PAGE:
During tests at Nevada’s Nellis Air Force Base in July, the Air Force dropped 10 BLU-136 Next Generation Area Attack Weapons at targets to test the weapon’s effectiveness.
The weapon, which sits in the 2,000-pound bomb class, is intended to replace the Pentagon’s existing cluster bomb arsenal, following a 2017 doctrinal change in which the US gave up its pledge to get rid of bombs or shells that deploy smaller exploding bomblets.
“The operational tests were designed to gather data to determine the operational performance of the BLU-136, specifically in the areas of blast and fragmentation damage,” Lt. Col. Daniel Lambert, 28th Test and Evaluation Squadron Global Strike division chief, said in a USAF news release. “This data will help decision makers determine if the BLU-136 is a viable substitute for the Air Force’s fleet of cluster bombs.”
According to the Air Force, the new bomb’s fragmentation is non-explosive, meaning any pieces left behind cannot explode at a later time. According to The Drive, the bomb’s explosive filler fractures brittle cast ductile iron into little fragments of shrapnel, which it flings across the target area at incredible speed.
Citing a spokesperson from Eglin Air Force Base, Military.com reported the July tests involved three concentric rings 75 feet, 150 feet and 225 feet away from the target, and the tests found fragments that passed the furthest ring.
A New York Times report in 2017 found that cluster bomblets can have a “dud” rate as high as 20%, meaning that 1 in 5 of the small explosive devices is left behind on the target site afterward. Those bomblets can last for decades, enabling them to be found by civilians - especially children, as they resemble small toys - who are maimed or killed when they explode.
While cluster munitions have been used in many conflicts, the United States’ secret bombing campaign against Laos in the 1960s and 1970s dropped 2 million tons of bombs onto the mountainous Southeast Asian nation, including some 80 million cluster bomblets that never detonated. More than 20,000 Laotians have been killed by the unexploded bombs since the war’s end in 1975, and large parts of what had been farmland remains unusable even today.
20,000 ppl have been killed since the war ended by unexploded cluster munitions dropped by US bombers. Obama pledged $90 million to help #Laos clean up 80 million unexploded bombs, but huge areas of farmland in this agrarian country remain unusable. The US never apologized. pic.twitter.com/yubfWYsjtk— Morgan Artyukhina (@LavenderNRed) December 3, 2019
Because of controversies over their use, more than 108 nations have signed the 2008 Convention on Cluster Munitions, forswearing their use. However, the United States refused to sign the treaty, but then-President George W. Bush made a separate pledge to end use of the weapons by 2019.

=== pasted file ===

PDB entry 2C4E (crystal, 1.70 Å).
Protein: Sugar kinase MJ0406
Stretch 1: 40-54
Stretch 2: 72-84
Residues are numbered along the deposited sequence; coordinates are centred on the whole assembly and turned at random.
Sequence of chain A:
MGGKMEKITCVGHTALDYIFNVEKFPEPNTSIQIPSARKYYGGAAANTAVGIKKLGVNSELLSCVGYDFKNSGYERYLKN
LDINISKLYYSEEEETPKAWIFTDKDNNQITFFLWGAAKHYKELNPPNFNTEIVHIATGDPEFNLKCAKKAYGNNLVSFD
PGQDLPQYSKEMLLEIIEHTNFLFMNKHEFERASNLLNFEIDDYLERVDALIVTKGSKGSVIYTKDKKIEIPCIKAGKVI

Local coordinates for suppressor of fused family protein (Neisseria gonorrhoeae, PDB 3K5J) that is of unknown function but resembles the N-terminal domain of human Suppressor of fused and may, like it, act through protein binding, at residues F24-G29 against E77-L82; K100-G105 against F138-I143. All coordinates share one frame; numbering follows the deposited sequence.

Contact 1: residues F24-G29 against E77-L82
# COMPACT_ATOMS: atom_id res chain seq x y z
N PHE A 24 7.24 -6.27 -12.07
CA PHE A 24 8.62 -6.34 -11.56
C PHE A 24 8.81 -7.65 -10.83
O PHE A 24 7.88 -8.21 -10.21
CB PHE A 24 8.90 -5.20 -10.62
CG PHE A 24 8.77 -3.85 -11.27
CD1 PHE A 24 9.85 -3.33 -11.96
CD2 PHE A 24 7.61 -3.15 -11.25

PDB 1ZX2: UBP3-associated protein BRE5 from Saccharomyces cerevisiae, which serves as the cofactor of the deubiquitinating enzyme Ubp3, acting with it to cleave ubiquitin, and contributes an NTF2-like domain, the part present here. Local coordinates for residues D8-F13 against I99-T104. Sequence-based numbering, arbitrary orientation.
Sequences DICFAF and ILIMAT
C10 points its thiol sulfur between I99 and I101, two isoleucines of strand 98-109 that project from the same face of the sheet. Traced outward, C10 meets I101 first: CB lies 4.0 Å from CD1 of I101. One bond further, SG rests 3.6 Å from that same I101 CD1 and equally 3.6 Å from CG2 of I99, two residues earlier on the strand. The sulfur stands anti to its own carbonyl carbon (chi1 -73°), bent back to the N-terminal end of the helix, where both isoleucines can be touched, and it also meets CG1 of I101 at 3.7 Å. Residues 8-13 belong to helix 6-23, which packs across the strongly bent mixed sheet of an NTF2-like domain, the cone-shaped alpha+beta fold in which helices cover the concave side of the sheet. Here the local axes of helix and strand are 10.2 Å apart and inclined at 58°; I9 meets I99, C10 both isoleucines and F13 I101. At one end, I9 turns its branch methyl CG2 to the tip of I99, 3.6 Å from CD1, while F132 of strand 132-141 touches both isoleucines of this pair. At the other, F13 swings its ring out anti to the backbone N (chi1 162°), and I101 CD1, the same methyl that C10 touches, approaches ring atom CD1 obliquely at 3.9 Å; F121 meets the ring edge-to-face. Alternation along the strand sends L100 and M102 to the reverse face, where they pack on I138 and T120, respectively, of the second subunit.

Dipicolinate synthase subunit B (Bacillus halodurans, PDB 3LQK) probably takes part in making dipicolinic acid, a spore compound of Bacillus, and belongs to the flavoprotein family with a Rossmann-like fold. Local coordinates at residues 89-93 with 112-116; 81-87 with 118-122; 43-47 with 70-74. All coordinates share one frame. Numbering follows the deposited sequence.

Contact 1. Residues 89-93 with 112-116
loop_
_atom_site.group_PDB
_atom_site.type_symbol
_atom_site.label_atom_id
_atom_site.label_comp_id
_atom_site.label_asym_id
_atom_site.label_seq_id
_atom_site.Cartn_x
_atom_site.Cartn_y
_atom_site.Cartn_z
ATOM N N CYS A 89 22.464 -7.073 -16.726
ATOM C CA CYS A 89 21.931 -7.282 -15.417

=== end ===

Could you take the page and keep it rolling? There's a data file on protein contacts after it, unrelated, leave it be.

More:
The Pentagon’s position at that time was that cluster munitions were actually humane weapons, and diplomatic cables published by WikiLeaks revealed the US put extensive pressure on allied nations to either reject the treaty or to reject the notion of a ban. The US also conspired with the British government to circumvent the ban and to continue storing its cluster bombs in the UK.
“Because future adversaries will likely use civilian shields for military targets – for example by locating a military target on the roof of an occupied building – use of unitary weapons could result in more civilian casualties and damage than cluster munitions," the Pentagon’s 2008 policy statement claimed. "Blanket elimination of cluster munitions is therefore unacceptable due not only to negative military consequences but also due to potential negative consequences for civilians."
This position was reaffirmed in 2017 when then-Defense Secretary Patrick Shanhan backtracked on the 2008 pledge.
“Although the Department seeks to field a new generation of more highly reliable munitions, we cannot risk mission failure or accept the potential of increased military and civilian casualties by forfeiting the best available capabilities,” Shanahan said in the policy change, according to the Associated Press. “Cluster munitions are legitimate weapons with clear military utility.”
On the 10th anniversary of the treaty’s entrance into force on July 31, 2020, Human Rights Watch blasted the US for its efforts to destroy the treaty and its continued opposition to ending cluster bomb use, but noted the US has allegedly not used cluster bombs since the 2003 invasion of Iraq, which the NGO credits to the staunch opposition to cluster bombs by Washington’s closest allies.